“He said his dream was to be a pilot and be in Army forever,” his mother, Sharon Mueller said. “He was living his dream. He loved the service. He loved being deployed.” Nickolas's father, Larry Mueller, and his grandfather also served in the military.
“He just did everything,” Sharon Mueller said of her son, who played football and wrestled, ran track, sang in his school's choir and played the saxophone. “He is one of a kind.”
His older brother John Mueller, 29, remembered Nickolas as upbeat. “He was always the one joking around — always making people laugh,” he said.
On Nov. 7, more than a thousand people gathered for a memorial service at Little Chute High School, where Nickolas Mueller graduated from in 2002. Many described the fallen soldier as a generous and a caring person whose willingness to help anyone in need will be sorely missed, his mother said.
Two months before his death, friends and family say he decided to take an early deployment date — the end of September instead of October — in order to be home for Christmas. His mother and girlfriend said that he and Huckett had planned to get engaged over the holidays.
Mueller had been in Afghanistan for about a month when the crashed occurred. Despite being thousands of miles away, he had remained close to Huckett and his family. Mueller called his girlfriend every night and his parents at least once a week.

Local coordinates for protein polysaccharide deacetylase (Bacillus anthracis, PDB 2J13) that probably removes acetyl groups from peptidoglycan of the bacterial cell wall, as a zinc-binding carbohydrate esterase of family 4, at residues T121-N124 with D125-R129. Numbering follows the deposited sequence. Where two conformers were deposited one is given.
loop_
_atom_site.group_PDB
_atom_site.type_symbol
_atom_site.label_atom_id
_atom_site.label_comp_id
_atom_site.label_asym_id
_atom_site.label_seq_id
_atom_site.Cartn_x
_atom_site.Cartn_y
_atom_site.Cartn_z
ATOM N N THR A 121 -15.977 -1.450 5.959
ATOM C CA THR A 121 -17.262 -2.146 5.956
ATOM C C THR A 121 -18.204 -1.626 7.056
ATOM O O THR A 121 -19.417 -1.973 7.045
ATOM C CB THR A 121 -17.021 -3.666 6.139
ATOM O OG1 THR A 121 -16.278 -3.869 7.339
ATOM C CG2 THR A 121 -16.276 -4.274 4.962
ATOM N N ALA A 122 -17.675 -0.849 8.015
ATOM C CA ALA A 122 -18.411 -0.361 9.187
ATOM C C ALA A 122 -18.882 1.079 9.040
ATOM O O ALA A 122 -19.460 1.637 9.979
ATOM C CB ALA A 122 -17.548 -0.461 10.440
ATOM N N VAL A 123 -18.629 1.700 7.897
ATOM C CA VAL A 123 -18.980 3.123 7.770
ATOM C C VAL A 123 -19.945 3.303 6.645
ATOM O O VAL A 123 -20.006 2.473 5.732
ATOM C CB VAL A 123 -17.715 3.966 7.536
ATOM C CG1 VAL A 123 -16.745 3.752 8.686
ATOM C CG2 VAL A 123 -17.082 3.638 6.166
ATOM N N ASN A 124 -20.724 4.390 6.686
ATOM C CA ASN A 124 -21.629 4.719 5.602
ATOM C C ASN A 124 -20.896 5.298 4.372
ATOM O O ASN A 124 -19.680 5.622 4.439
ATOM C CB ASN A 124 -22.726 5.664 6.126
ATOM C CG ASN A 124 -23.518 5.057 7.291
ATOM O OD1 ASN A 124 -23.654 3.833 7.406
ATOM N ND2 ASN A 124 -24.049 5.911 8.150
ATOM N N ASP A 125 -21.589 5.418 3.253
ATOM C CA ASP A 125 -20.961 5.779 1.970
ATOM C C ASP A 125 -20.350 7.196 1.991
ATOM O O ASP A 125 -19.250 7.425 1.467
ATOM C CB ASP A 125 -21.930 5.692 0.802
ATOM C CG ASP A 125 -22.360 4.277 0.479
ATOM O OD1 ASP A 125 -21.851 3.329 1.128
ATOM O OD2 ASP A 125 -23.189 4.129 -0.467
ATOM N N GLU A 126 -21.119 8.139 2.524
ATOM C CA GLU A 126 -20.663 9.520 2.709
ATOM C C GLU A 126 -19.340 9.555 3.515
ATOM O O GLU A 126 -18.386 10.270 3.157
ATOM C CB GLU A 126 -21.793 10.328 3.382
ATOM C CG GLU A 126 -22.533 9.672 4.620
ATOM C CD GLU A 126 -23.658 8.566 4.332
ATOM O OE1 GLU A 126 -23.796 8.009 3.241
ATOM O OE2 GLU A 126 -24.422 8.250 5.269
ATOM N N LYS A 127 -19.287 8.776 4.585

During his last conversation with her, Mueller gave Huckett a subtle warning of the danger of his next mission. Huckett said she asked her boyfriend to warn her if he was going on dangerous missions by saying he would be traveling.
On Oct. 24, she got her final call from him. “He told me he couldn't call for a couple of days and said he had to go ‘somewhere,' ” she remembered. “He told me that he loved me and told me not to worry about him.”
Two days later, he joined the thousands of other soldiers who have given their lives in service. He was laid to rest in Section 60, where most of the casualties of the wars in Iraq and Afghanistan are buried.
“I feel really lucky because I was the girl,” Huckett said. “I got to meet and be with the love of my life even though it was short. A lot of people don't get to have that connection.”
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Michael Robert Patterson was born in Arlington and is the son of a former officer of the US Army. So it was no wonder that sooner or later his interests drew him to American history and especially to American military history. Many of his articles can be found on renowned portals like the New York Times, Washingtonpost or Wikipedia.
Reviewed by: Michael Howard